Can A Motivated Group Of People Change The Way Markets Work For The Better?
Thursday, October 11, 2012
Joy Anderson is not a woman who shies away from challenges. Named one of Fast Company’s Most Creative People in 2011, Anderson and her organization, Criterion Ventures, are all about changing the rules of the economy to become more socially and environmentally-minded—examining how churches contribute to social change, changing the way gender is valued in investing, and most recently, attempting to build a network of leaders to change the way the systems supporting economic markets work. That last piece, dubbed Leaders Shaping Markets, may be Anderson’s most ambitious project of all.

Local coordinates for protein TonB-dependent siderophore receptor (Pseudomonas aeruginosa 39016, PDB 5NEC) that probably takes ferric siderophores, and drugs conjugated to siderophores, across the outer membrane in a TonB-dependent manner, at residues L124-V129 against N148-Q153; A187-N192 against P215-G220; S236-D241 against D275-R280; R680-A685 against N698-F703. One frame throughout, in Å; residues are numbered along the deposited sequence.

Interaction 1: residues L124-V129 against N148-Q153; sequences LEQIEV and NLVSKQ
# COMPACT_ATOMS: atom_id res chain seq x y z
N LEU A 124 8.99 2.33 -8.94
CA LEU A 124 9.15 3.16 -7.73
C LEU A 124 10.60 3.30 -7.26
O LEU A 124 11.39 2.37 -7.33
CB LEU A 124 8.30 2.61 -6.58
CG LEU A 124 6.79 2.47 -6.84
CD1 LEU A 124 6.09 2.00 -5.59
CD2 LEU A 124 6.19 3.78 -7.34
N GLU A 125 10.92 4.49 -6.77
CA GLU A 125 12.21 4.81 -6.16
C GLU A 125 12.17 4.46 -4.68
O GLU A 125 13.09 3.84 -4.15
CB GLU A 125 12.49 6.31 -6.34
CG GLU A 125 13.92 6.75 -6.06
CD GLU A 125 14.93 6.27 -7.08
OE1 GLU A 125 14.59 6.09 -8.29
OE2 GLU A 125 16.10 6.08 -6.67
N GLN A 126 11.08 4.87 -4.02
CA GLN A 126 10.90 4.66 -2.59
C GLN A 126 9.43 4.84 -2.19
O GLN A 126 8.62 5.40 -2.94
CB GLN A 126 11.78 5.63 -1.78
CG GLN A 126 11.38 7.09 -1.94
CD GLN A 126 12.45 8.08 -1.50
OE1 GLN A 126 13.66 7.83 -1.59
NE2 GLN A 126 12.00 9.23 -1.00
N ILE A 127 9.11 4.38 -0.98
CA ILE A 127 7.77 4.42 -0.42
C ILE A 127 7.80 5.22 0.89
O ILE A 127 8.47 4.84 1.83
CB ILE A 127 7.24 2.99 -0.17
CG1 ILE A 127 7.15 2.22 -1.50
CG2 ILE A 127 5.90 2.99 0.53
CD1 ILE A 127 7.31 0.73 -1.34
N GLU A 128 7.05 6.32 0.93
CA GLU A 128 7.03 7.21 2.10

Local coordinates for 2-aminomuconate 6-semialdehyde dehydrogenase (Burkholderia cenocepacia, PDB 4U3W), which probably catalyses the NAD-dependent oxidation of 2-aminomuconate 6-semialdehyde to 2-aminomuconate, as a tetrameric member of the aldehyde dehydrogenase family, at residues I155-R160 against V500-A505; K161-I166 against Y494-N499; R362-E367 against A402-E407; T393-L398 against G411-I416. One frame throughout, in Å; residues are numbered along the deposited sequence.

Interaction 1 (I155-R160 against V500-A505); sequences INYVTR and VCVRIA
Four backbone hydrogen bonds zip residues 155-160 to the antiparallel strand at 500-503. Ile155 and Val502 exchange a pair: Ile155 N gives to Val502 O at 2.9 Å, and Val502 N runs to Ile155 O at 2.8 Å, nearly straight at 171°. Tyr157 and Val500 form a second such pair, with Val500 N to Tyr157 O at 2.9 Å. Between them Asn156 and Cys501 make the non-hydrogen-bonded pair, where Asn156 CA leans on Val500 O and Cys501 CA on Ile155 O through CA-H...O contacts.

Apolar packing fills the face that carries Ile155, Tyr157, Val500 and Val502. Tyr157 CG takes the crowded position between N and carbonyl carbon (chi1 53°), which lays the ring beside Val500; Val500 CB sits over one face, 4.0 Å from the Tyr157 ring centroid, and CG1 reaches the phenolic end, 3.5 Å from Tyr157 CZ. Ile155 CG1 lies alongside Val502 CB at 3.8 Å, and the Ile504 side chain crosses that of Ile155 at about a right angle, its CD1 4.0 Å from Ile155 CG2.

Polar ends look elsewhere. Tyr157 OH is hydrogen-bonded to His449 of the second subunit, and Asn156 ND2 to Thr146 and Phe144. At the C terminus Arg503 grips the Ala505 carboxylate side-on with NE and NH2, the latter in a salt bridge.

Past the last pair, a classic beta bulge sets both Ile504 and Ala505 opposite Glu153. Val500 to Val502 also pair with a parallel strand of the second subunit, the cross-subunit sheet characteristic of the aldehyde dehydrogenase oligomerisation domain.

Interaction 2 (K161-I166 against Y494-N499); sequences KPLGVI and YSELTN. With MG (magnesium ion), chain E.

I spoke to Anderson at SOCAP, a conference focused on impact investing.”2008 taught us that the systems that manage markets–the rules–aren’t working for us,” she says. “How do you change the rules of market systems?” Her solution: gathering a group of leaders (approximately 50 have signed on) to create a language and identity for systems change–and to brainstorm ways to actually make those changes.
As Criterion’s website explains: “While much attention has been paid to social impact efforts at the level of the enterprise, far less has been focused on systems change–the work of durably reshaping how large scale systems operate. Changing how entire systems function is also an important social change lever.” In other words, triple bottom line (people, planet, profit) companies are great, but they still work in the framework of existing markets. It’s not enough.